We welcomed the mention of our political action committee in "Business PACs: Now, outside candidates have the inside track" (Washington Outlook, June 22).
While it's true that many business and labor PACs favor incumbents (as have individual givers), CIPAC has always taken a keen interest in challengers. In the 1990 congressional elections, we contributed more than $132,000 to challengers and candidates for open seats. By comparison, we contributed $87,800 to incumbents. We make every effort to determine which candidates are most likely to advocate legislative programs that promote the interests of our employees and the business community.
Somewhere along the line, many business PACs began to view their contributions primarily as a means to gain access to elected officials. At best, this is a sharply Machiavellian view of politics. At its worst, such giving helps freeze the status quo. In some measure, this philosophy is responsible for continued calls to eliminate PACs. To those business PACs that are rediscovering the need to "invest in your future" and work for change, we welcome you back to the fold.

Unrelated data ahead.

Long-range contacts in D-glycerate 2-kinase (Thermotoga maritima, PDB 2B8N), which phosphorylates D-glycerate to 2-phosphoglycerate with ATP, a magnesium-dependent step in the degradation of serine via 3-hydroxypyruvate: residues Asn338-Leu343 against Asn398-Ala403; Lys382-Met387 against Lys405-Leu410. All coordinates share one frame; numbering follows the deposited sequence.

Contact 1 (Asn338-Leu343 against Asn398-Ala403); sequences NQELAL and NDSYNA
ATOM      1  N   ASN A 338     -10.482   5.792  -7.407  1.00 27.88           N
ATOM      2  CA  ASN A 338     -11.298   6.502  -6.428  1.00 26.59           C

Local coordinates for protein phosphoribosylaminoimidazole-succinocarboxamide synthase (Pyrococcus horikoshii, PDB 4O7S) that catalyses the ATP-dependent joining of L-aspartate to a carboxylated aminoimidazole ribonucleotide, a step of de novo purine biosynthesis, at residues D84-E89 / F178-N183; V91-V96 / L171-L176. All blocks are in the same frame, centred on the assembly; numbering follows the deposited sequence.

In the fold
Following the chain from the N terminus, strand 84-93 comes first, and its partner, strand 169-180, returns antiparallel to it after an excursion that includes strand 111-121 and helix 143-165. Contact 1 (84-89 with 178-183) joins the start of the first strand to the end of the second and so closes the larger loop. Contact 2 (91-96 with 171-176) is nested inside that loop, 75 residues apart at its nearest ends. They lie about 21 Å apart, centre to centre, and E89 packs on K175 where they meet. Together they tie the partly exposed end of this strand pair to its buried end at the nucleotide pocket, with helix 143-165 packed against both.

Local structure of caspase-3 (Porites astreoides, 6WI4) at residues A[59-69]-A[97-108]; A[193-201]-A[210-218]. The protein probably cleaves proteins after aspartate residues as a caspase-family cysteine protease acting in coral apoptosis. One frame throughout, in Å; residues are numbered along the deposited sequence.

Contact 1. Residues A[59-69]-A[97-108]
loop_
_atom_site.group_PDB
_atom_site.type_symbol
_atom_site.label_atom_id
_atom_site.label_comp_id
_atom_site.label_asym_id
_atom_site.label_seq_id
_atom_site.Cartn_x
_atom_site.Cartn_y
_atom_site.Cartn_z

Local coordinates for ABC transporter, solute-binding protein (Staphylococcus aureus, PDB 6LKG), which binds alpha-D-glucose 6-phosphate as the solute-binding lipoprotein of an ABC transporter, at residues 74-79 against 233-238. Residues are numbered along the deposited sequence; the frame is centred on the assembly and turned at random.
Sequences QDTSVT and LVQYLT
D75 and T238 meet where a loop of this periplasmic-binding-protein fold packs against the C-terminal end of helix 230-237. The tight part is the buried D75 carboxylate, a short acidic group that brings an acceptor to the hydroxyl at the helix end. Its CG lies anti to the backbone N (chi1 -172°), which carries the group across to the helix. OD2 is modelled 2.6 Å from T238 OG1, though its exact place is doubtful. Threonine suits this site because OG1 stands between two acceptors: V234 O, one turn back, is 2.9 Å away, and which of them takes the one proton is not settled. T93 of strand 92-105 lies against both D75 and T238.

Cooper Industries Political